When Alex Stamos describes the challenge of studying the worst problems of mass-scale bad behavior on the internet, he compares it to astronomy. To chart the cosmos, astronomers don’t build their own Hubble telescopes or Arecibo observatories. They concentrate their resources in a few well-situated places, and share time on expensive hardware. But when it comes to tackling internet abuse ranging from extremism to disinformation to child exploitation, Stamos argues, Silicon Valley companies and academics are still trying to build their own telescopes. But what if they shared their tools—and more importantly, the massive datasets they’ve assembled?
That’s the idea behind the Stanford Internet Observatory, founded with a $5 million donation from Craigslist creator Craig Newmark, and part of the Stanford Cyber Policy Center where Stamos is a visiting professor. It aspires to be a central outlet for the study of all manner of internet abuse, assembling for visiting researchers the necessary machine learning tools, big data analysts, and perhaps most importantly, access to major tech platforms’ user data—a key to the project that may hinge on which tech firms cooperate, and to what degree.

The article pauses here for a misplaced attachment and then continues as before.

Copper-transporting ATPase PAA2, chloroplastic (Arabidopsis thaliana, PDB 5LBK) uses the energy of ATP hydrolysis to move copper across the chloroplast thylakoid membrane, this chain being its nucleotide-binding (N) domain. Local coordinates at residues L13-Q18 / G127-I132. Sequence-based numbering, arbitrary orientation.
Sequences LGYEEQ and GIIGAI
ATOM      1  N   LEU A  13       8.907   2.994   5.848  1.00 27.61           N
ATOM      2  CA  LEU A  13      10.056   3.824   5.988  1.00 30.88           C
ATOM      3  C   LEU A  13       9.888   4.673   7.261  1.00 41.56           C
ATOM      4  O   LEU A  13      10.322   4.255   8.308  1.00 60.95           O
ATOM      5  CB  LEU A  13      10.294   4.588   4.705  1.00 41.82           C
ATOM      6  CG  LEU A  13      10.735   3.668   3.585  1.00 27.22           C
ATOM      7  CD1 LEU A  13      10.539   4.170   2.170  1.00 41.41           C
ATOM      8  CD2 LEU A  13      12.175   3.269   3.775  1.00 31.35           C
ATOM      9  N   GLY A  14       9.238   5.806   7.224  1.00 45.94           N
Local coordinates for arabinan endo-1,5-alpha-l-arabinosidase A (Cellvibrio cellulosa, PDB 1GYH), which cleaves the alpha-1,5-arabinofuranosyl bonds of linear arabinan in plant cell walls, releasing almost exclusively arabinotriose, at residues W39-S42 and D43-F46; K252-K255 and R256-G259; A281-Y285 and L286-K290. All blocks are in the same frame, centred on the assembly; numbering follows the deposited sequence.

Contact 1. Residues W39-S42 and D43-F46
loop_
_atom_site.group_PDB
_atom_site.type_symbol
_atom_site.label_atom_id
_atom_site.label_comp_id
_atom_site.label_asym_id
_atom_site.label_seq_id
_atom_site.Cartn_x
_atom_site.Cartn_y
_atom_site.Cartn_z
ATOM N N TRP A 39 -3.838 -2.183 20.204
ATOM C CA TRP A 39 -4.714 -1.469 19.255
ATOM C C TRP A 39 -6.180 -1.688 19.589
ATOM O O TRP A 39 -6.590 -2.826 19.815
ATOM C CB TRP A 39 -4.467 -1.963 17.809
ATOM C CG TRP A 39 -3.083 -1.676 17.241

“People have to stand up and be patriots. That means platforms, and researchers and funders.”
Craig Newmark, Philanthropist